When Coronavirus Cuts Your “Study Abroad” Program Short
Can you imagine getting to study abroad somewhere as exotic as Morocco, and then getting stuck there due to coronavirus?
Danford, an American student from the University of Vermont in Burlington, was less than two weeks into what was supposed to be over a month of education and cultural immersion in Moroccan life. “We went from thinking we might stay there for the whole semester to leaving as soon as possible,” she told ABC News… Following the announcement on Sunday, March 15, Danford said the next four days were a blur of finding any option for her and at least 27 classmates to get home — all of whom were enrolled in a study abroad program focused on climate change through the School of International Training… Jaime Molyneux, the director of international risk management at UPenn, chartered a private plane for eight students — including Chia — from Casablanca Mohammed V International Airport to London Luton Airport on March 19. From there, the students took ground transportation to London Heathrow Airport and booked commercial flights to their final destinations. According to Molyneux, the university was able to cover costs of the private flight with an emergency fund… “What ended up getting us out were connections and money and institutions,” she said. “I really feel like institutions were so much more powerful than the U.S. government.” Danford echoed those sentiments, telling ABC News that she and 23 of her peers secured seats on a Ryanair flight, which had been chartered for European citizens, also on March 19. They found out about the flight through a travel agent that a student’s parents knew… Putting aside the risks associated with the Ryanair flight, Stahelin commended the group for taking initiative. “I admire how some students decided to take matters into their own hands and be very resourceful, self-organize and get themselves out,” he said. Before they had a definitive way home, both Danford and Chia contacted their respective senators and representatives, asking their family and friends to do the same.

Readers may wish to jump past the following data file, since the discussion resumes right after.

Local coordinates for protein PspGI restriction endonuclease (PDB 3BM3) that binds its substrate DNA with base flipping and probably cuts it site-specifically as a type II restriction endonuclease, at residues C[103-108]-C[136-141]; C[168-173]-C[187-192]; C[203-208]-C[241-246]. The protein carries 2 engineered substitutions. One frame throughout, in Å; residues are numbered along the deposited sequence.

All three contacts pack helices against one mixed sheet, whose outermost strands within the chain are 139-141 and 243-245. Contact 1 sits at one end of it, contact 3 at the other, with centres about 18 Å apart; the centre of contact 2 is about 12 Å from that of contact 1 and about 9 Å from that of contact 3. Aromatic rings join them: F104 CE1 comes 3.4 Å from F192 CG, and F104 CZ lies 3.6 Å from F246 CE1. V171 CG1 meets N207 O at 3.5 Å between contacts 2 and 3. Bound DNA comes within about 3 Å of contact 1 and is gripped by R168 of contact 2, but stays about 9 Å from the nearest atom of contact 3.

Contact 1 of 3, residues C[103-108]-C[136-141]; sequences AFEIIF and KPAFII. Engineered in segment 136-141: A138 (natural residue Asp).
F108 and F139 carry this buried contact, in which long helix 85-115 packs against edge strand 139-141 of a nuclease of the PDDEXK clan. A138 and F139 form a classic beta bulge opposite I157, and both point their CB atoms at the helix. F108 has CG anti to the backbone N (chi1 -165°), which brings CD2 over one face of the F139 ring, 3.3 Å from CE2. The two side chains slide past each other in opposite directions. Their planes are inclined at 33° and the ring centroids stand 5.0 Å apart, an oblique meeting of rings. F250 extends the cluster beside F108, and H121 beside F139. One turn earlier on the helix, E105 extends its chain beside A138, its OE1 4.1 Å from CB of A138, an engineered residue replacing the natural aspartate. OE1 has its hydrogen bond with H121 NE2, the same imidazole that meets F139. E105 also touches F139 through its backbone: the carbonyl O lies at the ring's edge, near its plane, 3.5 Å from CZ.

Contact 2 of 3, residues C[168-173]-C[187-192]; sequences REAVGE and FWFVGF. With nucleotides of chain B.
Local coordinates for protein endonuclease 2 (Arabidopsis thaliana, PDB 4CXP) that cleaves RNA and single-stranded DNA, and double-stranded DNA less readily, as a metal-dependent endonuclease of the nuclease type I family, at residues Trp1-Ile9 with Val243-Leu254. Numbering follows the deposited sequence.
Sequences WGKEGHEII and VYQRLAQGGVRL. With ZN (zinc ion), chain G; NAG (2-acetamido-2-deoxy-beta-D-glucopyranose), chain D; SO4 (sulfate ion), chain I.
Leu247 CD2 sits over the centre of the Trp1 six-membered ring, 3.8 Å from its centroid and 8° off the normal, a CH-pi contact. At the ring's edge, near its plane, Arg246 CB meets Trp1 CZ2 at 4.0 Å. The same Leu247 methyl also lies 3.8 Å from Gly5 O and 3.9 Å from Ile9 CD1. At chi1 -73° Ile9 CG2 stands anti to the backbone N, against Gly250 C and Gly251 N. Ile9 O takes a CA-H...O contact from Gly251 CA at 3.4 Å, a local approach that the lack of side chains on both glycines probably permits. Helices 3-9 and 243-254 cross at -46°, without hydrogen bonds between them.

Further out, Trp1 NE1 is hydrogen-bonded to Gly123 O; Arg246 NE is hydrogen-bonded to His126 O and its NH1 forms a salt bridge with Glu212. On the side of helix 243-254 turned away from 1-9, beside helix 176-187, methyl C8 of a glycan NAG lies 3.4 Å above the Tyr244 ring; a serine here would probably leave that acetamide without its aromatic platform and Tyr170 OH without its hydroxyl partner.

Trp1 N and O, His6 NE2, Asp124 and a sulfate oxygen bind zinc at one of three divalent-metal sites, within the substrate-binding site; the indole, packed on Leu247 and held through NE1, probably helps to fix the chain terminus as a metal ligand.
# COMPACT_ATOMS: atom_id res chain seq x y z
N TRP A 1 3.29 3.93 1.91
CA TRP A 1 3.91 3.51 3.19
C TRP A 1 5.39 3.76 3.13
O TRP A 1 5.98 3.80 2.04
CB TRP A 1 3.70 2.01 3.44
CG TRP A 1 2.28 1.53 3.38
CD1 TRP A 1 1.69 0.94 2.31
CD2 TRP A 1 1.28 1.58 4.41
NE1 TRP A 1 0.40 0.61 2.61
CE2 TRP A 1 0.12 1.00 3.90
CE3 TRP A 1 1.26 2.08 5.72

What an adventure those students will have to tell their children and grandchildren about!